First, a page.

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Nature & You: 'Sky carp?' Hint: It's not a fish

A pair of Canada geese and their goslings cross the street last week in Yukon. [Photo by Steve Gooch, The Oklahoman]
A pair of Canada geese and their goslings cross the street last week in Yukon. [Photo by Steve Gooch, The Oklahoman]

As you're driving across town, likely as not you're going to be shocked to see Canada geese standing there at the roadside. 

What gives? Aren't these waterfowl supposed to be migratory? Why haven't they flown north? At the very least, why are they hanging out in the most built-up and manicured portions of Oklahoma's environments? 

You'd think they'd much prefer to live in the fields and farms — rather than the more heavily urbanized parts of our state.

In addition to this, we're not just talking about a few oddball birds that we see only occasionally; the urban-dwelling Canada geese are here in relative abundance. They are so common, in fact, that some people have begun to almost derisively refer to them as "Sky Carp." Not that I have been convinced that these birds are unwelcome, unwanted and just shouldn't be here; I tend to view these large, ubiquitous creatures as a very nice complement to the places where we choose to live.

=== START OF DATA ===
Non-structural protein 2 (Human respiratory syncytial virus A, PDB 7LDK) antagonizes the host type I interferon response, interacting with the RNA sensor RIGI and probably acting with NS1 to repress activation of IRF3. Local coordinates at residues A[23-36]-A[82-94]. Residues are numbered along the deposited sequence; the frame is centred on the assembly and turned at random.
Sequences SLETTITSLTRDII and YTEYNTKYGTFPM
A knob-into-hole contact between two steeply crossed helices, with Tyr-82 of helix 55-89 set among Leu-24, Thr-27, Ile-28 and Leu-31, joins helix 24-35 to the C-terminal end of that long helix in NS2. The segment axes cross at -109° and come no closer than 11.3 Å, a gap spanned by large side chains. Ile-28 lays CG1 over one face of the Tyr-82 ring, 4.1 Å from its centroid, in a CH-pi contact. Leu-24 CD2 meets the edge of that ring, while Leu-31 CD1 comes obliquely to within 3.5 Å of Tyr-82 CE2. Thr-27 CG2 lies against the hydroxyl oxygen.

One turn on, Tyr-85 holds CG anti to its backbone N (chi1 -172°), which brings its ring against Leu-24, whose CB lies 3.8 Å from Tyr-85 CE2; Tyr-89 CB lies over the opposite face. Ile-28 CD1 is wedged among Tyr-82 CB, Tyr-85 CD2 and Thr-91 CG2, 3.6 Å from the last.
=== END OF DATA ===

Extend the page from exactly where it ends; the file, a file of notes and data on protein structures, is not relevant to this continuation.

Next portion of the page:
Let's examine this perplexing question much further.

Ma Nature is a cruel taskmaster. Her reward for innovation and intelligence is an extended length of life. The opposite is true for those individual creatures that attempt to go about their daily business while wearing a dunce hat. 

The Canada geese that live in town are the smart ones. They have figured out that gosling-eating coyotes are seldom encountered where people choose to live. Living in town, of course, puts the geese in proximity to lots of people, but very rarely do the geese have anything to fear from urban-dwelling humans.

Every year, almost without fail, these geese end up having to cross busy city streets with a following brood of flightless goslings. You'd suppose that that would be a situation fraught with tragedy, but I've seen multiple instances where the goose family brings the traffic to a complete halt, allowing safe passage for the baby geese.    

It gives me a "warm, fuzzy" feeling to see that when it happens. It makes me darn proud to be a member of the human community. Goodness and kindness prevail!

Neil Garrison

Neil Garrison is an outdoor nature enthusiast. He is a graduate of Oklahoma State University/Stillwater; he earned a B.S. degree in Wildlife Ecology. Prior to his 2009 retirement, he was the Naturalist at a central Oklahoma nature center for 30... Read more ›

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